Today's Irony: S&P's Opinion on Sovereign Debt

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US Equity and Bond investors had a tough day yesterday. The reason? According to most pundits, the proximate cause was the S&P downgrade of UK debt. Many observers decided that the US might be next.

Bill Gross of PIMCO weighed in:

The United States will face a downgrade in "at least three to four years, if that, but the market will recognize the problems before the rating services -- just like it did today," Gross told Reuters.

Accrued Interest writes in this article, Bill Gross: Do you trust him? as follows:

Enter Bill Gross, always eager to talk his position. He stokes the fire by saying that the Treasury market is selling off due to ratings fears. Maybe. Indeed, I've heard that Asia is selling today. But always remember, when Bill Gross talks, he is always always always talking from position. So I'm assuming Gross is short Treasuries and today is adding.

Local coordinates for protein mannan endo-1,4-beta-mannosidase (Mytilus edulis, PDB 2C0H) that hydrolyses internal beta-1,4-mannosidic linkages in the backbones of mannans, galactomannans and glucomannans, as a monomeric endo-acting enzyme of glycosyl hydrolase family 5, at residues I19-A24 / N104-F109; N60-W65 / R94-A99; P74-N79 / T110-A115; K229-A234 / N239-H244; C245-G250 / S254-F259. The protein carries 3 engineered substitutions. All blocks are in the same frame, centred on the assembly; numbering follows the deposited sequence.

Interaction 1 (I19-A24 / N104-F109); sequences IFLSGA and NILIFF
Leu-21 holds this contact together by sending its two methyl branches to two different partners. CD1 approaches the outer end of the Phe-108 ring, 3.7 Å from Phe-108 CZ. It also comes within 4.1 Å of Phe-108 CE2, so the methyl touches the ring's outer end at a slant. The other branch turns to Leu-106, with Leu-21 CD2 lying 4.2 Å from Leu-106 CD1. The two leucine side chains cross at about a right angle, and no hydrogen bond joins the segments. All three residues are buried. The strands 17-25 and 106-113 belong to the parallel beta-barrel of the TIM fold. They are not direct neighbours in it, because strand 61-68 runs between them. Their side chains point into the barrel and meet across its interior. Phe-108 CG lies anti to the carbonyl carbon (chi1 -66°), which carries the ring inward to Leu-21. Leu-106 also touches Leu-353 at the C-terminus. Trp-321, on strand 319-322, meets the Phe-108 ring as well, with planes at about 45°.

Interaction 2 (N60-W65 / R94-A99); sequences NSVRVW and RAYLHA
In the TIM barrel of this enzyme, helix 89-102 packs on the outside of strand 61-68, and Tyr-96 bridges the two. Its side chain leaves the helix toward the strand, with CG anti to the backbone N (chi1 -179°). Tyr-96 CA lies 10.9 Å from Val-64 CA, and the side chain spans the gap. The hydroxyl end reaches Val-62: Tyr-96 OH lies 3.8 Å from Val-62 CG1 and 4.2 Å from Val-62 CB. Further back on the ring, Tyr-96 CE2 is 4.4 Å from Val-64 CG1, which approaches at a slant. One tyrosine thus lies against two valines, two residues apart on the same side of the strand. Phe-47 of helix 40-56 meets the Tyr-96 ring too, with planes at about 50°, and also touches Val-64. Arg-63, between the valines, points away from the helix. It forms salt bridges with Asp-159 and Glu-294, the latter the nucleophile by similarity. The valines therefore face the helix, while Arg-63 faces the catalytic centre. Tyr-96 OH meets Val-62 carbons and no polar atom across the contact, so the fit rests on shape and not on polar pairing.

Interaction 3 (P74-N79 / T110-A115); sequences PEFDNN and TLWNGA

No one outside PIMCO knows their position, but Gross is a savvy guy, so he is not speaking to hurt his own fund.

Jon C. Ogg points out that none of this is new information. Writing in his article, Did Bill Gross Short Sell Stocks & Bonds Via U.S. "AAA" Rating Comments?, he notes the following:

It is easy to add panic to the fire when you get an actual downgrade as we saw today from S&P on the U.K. Technically, that is just a bias downgrade, but that is still enough. The notion that someone with the clout of Bill Gross bringing this risk to light is troubling for investors who have been preparing for the next wave of the economy and credit to be better rather than worse.

The Irony

There is an exquisite irony in worrying about the S&P downgrade. This is a company vilified by nearly everyone for the failure to recognize the subprime risk, lamely giving AAA ratings to assets now viewed as "toxic waste."

All of a sudden, we are viewing these guys as the brilliant analysts who know the potential for nations to pay back debt. Really?

There is a serious public policy issue about government "bailouts" and the debt required. It is a matter of discussion among many serious economists. We do not pretend to offer an answer--not yet. On our site we are (informed) consumers of such information.

While we are still evaluating the arguments, we can state a preliminary conclusion: The S&P ratings will not be our first choice.